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A Wealth of Family: An Adopted Son's International Quest for Heritage, Reunion, and Enrichment (Family Success)

1 rating: 3.0
A book by Thomas Brooks

  -- Honorable Andrew Young, Former United States Ambassador to the United Nations and Former Mayor of Atlanta  'This international journey across cultures, races and continents will up uplift and edify any reader, regardless of background.' &nb … see full wiki

Tags: Book
Author: Thomas Brooks
Publisher: Alpha Multimedia, Inc.
1 review about A Wealth of Family: An Adopted Son's International...

Becoming a Citizen of the World

  • Apr 27, 2007
  • by
At age eleven, Thomas Brooks learned he was adopted and at first it shook his secure world. At age 25, while pursing his MBA, he decided to find his birth parents to complete the circle of his life. In A Wealth of Family, readers are treated to an international travel log and multicultural experience as we travel with Brooks in discovering his true roots.

Although Brooks was acclimated and culturally African American, he always suspected he might be of mixed heritage. When he received a document from the adoption agency, he was surprised to find that his mother was of Lithuanian Jewish background and his father was from Kenya. His parents had a brief affair while his mother was an undergraduate and his father was a graduate student at Penn State. After assuring his beloved adopted mother, Joan, that, no one would usurp her place in his life, he began to earnestly search for his birth parents.

Brooks grew up in a large extended family in the Pittsburg, Pennsylvania area surrounded by his mother's large family, the Lowrys. His parents divorced when he was four and he had little contact with his father. Brooks spent most of his growing years struggling with poverty because his mother was unable to work to support them. After a series of moves, they settled in Brighton, a white working/middle class suburb of Pittsburgh. After a rough start, Brooks began to excel in school, making excellent grades and was active in sports. He found himself fighting racism and stereotypes at time but preserved and was valedictorian of his high school class and going on to the University of Pittsburgh. Again, he applied himself to his studies and became immersed in a full college experience to include joining the Alpha Phi Alpha fraternity, a Greek Black organization and other clubs. He pursued engineering and then an MBA at the University of Maryland.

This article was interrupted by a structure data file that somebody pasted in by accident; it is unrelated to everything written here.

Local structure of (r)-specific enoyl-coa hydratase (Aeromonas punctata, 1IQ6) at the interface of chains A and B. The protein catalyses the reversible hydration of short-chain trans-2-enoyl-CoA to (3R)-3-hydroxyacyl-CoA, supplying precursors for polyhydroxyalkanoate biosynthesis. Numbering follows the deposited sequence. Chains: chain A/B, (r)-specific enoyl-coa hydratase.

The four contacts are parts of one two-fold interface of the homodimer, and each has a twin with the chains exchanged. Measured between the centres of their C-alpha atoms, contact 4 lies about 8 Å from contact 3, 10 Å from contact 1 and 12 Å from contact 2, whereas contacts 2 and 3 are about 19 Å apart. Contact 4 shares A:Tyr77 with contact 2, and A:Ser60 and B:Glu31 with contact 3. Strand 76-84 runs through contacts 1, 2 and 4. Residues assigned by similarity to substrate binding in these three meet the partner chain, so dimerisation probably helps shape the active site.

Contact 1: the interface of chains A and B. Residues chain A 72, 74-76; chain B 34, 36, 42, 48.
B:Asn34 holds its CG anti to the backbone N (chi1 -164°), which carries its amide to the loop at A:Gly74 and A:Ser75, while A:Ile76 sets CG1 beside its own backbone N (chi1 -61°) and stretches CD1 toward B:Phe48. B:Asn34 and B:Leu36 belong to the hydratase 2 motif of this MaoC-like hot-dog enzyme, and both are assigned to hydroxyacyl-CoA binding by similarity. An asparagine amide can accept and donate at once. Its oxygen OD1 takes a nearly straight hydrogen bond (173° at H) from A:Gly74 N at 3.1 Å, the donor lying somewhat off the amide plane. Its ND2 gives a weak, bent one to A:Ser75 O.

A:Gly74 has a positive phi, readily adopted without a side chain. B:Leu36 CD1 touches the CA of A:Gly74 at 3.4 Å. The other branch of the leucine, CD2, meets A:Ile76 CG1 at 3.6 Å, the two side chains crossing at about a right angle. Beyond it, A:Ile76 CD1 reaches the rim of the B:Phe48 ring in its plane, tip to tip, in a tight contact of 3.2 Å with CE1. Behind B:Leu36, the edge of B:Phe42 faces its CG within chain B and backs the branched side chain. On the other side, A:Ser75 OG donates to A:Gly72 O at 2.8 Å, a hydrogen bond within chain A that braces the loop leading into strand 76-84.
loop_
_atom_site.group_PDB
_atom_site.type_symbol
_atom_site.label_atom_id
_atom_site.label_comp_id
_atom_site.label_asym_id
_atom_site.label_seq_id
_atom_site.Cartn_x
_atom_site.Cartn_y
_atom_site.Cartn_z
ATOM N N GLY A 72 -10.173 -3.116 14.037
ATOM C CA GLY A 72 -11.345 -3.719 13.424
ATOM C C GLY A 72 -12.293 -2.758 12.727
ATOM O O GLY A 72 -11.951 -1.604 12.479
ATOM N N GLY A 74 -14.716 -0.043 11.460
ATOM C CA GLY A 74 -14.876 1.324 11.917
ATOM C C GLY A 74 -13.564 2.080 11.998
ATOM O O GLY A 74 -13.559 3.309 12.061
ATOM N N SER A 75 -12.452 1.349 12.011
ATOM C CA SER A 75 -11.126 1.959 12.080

Because his birth mother, Dorothy, left contact information in his file at the adoption agency, he was able to quickly establish contact with her. Dorothy, who was living in England, flew to Houston, where Brooks was then working. They established a rapport and thereafter, Brooks flew to England and met his sister and three brothers. He was received with open arms and they slowly built a relationship, along with his grandmother, Maryan, Dorothy's mother, who was living in Pittsburgh. Dorothy wanted to meet Joan, but he realized it was a delicate situation and it would need more time for the two women, his birth mother and his adoptive mother to meet.

Brooks then took the steps to make contact with his father, Mboga Mageka Omwenga, which was much more difficult. In 1995, he and Dorothy made the trek to Kenya to make his paternal connection. First, they went on a safari to take in the beautiful country and then went on to Nairobi. All he had was a name and the fact that his father was of the Kisii tribe, according to a Kenyan friend in Houston. After a series of word-of-mouth connections, placing an announcement in the newspaper, and a few hits and misses, Brooks connected with his father's daughter, Margaret. She explained the father was out of the area but the two of them became acquainted. Brooks went back to Houston but thereafter started corresponding with his father. He went back to Kenya several months later finally met his father and was warmly received by the entire village and all his relatives, including his 100 year-old grandmother. He slowly established a relationship with his Kenyan family overcoming a few cultural challenges and miscommunications.

After his mother, Joan met Dorothy, the families seemed to blend and accept each other. Brooks came to love and appreciate having three families who all loved and supported him. His world travels served to broaden his understanding of different cultures and heightened his appreciation of his multiracial heritage. While he considers himself African American, he calls himself a world citizen. He learned to value the traits both his birth mother and father passed on to him, such as their intellectual ability.

Part memoir, part family history and genealogy, Brooks has written a memorable account of how race, culture, and family intersect while also recounting his own life lessons. He is a successful businessman living in Atlanta with his wife and family, mentoring inner-city youth and active in several social and civic organizations. There are many stories about bi-racial children but Brooks' story was unique in that it spanned three continents and melded three families to include a wealth of love, forgiveness and acceptance. This book is recommended for those interested in the topics of multiculturalism and adoptees seeking their roots.

Reviewed by Dera R. Williams
APOOO BookClub

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